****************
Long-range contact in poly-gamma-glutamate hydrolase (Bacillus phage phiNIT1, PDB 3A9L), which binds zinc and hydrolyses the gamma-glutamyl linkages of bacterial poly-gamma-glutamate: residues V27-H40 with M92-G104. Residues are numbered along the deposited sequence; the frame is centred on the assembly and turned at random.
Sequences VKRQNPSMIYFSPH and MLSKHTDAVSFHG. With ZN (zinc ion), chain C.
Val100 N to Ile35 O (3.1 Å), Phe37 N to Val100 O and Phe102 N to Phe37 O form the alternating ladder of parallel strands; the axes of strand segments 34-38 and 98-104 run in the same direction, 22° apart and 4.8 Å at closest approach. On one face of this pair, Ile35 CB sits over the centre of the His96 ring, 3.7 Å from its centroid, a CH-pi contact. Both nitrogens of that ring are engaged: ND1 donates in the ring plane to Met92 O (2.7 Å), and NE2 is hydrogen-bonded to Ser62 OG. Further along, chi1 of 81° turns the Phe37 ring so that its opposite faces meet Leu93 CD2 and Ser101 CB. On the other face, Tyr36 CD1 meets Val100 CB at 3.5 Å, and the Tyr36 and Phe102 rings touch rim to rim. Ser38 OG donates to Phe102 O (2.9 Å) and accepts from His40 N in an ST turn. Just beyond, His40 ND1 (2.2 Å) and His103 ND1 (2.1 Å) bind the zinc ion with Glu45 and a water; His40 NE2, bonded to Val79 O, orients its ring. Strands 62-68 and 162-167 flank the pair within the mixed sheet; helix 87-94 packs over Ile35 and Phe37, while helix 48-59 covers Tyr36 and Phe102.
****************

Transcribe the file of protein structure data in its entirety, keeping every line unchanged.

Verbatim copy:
Long-range contact in poly-gamma-glutamate hydrolase (Bacillus phage phiNIT1, PDB 3A9L), which binds zinc and hydrolyses the gamma-glutamyl linkages of bacterial poly-gamma-glutamate: residues V27-H40 with M92-G104. Residues are numbered along the deposited sequence; the frame is centred on the assembly and turned at random.
Sequences VKRQNPSMIYFSPH and MLSKHTDAVSFHG. With ZN (zinc ion), chain C.
Val100 N to Ile35 O (3.1 Å), Phe37 N to Val100 O and Phe102 N to Phe37 O form the alternating ladder of parallel strands; the axes of strand segments 34-38 and 98-104 run in the same direction, 22° apart and 4.8 Å at closest approach. On one face of this pair, Ile35 CB sits over the centre of the His96 ring, 3.7 Å from its centroid, a CH-pi contact. Both nitrogens of that ring are engaged: ND1 donates in the ring plane to Met92 O (2.7 Å), and NE2 is hydrogen-bonded to Ser62 OG. Further along, chi1 of 81° turns the Phe37 ring so that its opposite faces meet Leu93 CD2 and Ser101 CB. On the other face, Tyr36 CD1 meets Val100 CB at 3.5 Å, and the Tyr36 and Phe102 rings touch rim to rim. Ser38 OG donates to Phe102 O (2.9 Å) and accepts from His40 N in an ST turn. Just beyond, His40 ND1 (2.2 Å) and His103 ND1 (2.1 Å) bind the zinc ion with Glu45 and a water; His40 NE2, bonded to Val79 O, orients its ring. Strands 62-68 and 162-167 flank the pair within the mixed sheet; helix 87-94 packs over Ile35 and Phe37, while helix 48-59 covers Tyr36 and Phe102.